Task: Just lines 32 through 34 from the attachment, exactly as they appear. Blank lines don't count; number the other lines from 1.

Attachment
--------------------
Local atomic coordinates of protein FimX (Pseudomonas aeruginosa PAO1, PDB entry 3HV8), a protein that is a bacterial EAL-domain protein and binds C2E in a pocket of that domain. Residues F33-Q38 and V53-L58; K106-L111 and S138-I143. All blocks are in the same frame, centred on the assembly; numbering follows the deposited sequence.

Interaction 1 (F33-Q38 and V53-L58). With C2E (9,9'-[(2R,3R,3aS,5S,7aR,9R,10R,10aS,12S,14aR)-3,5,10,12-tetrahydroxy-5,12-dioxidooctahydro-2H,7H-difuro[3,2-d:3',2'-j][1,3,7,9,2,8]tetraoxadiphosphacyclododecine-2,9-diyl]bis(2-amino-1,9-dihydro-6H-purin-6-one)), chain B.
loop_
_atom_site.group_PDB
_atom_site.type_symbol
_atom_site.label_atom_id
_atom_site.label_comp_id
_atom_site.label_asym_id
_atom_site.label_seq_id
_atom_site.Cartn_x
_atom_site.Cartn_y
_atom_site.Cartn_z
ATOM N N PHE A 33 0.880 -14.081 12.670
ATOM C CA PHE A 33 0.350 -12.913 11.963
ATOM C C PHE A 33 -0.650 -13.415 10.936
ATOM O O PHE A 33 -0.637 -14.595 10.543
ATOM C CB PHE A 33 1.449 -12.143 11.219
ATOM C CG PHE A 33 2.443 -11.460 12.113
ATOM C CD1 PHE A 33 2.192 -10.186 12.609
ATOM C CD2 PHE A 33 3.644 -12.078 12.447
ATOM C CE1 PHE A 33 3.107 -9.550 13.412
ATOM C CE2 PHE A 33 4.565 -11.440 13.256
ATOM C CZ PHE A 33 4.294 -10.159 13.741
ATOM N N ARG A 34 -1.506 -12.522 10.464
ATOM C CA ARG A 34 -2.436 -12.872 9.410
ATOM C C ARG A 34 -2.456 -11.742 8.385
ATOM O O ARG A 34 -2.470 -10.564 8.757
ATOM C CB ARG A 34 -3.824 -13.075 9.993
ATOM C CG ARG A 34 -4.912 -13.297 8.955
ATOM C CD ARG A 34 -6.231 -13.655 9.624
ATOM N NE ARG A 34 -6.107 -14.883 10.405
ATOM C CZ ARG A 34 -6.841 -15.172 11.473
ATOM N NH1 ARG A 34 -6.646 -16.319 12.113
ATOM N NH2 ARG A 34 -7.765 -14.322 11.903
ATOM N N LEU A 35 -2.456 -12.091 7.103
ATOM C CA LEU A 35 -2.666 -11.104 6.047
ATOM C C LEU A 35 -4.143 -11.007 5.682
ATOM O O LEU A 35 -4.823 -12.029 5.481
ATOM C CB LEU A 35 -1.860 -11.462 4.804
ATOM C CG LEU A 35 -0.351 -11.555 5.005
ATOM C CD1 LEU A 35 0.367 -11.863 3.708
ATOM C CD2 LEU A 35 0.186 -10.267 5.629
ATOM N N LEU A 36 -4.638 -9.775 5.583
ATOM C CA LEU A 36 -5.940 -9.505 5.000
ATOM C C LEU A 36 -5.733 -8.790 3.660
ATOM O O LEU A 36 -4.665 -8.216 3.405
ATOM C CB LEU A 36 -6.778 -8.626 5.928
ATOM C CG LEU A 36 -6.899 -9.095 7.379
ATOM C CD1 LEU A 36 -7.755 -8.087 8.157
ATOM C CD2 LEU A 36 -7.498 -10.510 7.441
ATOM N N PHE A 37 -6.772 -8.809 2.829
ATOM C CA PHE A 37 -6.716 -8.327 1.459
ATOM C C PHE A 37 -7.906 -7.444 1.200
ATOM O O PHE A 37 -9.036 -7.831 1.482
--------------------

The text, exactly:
ATOM C CZ ARG A 34 -6.841 -15.172 11.473
ATOM N NH1 ARG A 34 -6.646 -16.319 12.113
ATOM N NH2 ARG A 34 -7.765 -14.322 11.903